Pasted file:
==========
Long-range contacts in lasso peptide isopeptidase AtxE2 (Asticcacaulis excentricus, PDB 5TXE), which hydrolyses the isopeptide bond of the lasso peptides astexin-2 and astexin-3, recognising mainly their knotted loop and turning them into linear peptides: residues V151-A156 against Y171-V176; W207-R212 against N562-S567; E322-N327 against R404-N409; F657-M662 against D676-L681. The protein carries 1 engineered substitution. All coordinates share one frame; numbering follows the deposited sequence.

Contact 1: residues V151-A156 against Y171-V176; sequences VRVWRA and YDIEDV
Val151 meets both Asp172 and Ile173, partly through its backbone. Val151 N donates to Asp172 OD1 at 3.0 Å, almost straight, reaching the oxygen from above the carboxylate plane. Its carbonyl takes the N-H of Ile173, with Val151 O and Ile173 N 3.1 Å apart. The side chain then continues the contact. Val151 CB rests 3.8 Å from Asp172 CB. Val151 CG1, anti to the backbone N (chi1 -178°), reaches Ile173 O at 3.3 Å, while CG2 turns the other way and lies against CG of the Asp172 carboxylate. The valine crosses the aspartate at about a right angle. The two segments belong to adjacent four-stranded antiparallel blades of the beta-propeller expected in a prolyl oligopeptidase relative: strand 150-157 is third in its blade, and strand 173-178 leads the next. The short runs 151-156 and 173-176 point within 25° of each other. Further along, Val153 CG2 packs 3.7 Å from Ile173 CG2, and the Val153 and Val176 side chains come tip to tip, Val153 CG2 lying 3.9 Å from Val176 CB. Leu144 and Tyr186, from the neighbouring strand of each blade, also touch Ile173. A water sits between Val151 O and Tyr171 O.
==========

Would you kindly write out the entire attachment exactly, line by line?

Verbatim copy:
Long-range contacts in lasso peptide isopeptidase AtxE2 (Asticcacaulis excentricus, PDB 5TXE), which hydrolyses the isopeptide bond of the lasso peptides astexin-2 and astexin-3, recognising mainly their knotted loop and turning them into linear peptides: residues V151-A156 against Y171-V176; W207-R212 against N562-S567; E322-N327 against R404-N409; F657-M662 against D676-L681. The protein carries 1 engineered substitution. All coordinates share one frame; numbering follows the deposited sequence.

Contact 1: residues V151-A156 against Y171-V176; sequences VRVWRA and YDIEDV
Val151 meets both Asp172 and Ile173, partly through its backbone. Val151 N donates to Asp172 OD1 at 3.0 Å, almost straight, reaching the oxygen from above the carboxylate plane. Its carbonyl takes the N-H of Ile173, with Val151 O and Ile173 N 3.1 Å apart. The side chain then continues the contact. Val151 CB rests 3.8 Å from Asp172 CB. Val151 CG1, anti to the backbone N (chi1 -178°), reaches Ile173 O at 3.3 Å, while CG2 turns the other way and lies against CG of the Asp172 carboxylate. The valine crosses the aspartate at about a right angle. The two segments belong to adjacent four-stranded antiparallel blades of the beta-propeller expected in a prolyl oligopeptidase relative: strand 150-157 is third in its blade, and strand 173-178 leads the next. The short runs 151-156 and 173-176 point within 25° of each other. Further along, Val153 CG2 packs 3.7 Å from Ile173 CG2, and the Val153 and Val176 side chains come tip to tip, Val153 CG2 lying 3.9 Å from Val176 CB. Leu144 and Tyr186, from the neighbouring strand of each blade, also touch Ile173. A water sits between Val151 O and Tyr171 O.